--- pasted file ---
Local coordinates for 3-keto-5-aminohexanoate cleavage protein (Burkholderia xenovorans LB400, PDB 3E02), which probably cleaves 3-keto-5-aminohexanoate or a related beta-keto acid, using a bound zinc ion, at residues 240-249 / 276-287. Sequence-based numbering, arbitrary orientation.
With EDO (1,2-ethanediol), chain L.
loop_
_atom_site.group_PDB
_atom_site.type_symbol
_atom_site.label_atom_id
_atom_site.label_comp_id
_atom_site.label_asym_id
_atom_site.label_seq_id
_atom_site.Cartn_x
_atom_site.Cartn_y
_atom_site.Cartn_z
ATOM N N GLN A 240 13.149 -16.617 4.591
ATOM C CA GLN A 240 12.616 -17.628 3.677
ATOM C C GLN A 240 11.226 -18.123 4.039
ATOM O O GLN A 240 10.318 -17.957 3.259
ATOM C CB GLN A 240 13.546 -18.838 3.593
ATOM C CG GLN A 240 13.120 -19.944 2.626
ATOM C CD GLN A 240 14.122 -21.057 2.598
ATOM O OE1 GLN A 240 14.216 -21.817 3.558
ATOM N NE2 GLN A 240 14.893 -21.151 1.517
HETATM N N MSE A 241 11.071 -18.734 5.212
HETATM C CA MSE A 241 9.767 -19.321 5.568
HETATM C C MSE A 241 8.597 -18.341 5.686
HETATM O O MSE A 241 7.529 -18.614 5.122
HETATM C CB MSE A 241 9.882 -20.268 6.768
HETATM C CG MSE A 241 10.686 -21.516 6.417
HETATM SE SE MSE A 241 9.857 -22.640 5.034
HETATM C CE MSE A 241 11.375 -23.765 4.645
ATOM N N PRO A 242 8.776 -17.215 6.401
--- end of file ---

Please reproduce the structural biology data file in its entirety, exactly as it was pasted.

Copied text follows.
Local coordinates for 3-keto-5-aminohexanoate cleavage protein (Burkholderia xenovorans LB400, PDB 3E02), which probably cleaves 3-keto-5-aminohexanoate or a related beta-keto acid, using a bound zinc ion, at residues 240-249 / 276-287. Sequence-based numbering, arbitrary orientation.
With EDO (1,2-ethanediol), chain L.
loop_
_atom_site.group_PDB
_atom_site.type_symbol
_atom_site.label_atom_id
_atom_site.label_comp_id
_atom_site.label_asym_id
_atom_site.label_seq_id
_atom_site.Cartn_x
_atom_site.Cartn_y
_atom_site.Cartn_z
ATOM N N GLN A 240 13.149 -16.617 4.591
ATOM C CA GLN A 240 12.616 -17.628 3.677
ATOM C C GLN A 240 11.226 -18.123 4.039
ATOM O O GLN A 240 10.318 -17.957 3.259
ATOM C CB GLN A 240 13.546 -18.838 3.593
ATOM C CG GLN A 240 13.120 -19.944 2.626
ATOM C CD GLN A 240 14.122 -21.057 2.598
ATOM O OE1 GLN A 240 14.216 -21.817 3.558
ATOM N NE2 GLN A 240 14.893 -21.151 1.517
HETATM N N MSE A 241 11.071 -18.734 5.212
HETATM C CA MSE A 241 9.767 -19.321 5.568
HETATM C C MSE A 241 8.597 -18.341 5.686
HETATM O O MSE A 241 7.529 -18.614 5.122
HETATM C CB MSE A 241 9.882 -20.268 6.768
HETATM C CG MSE A 241 10.686 -21.516 6.417
HETATM SE SE MSE A 241 9.857 -22.640 5.034
HETATM C CE MSE A 241 11.375 -23.765 4.645
ATOM N N PRO A 242 8.776 -17.215 6.401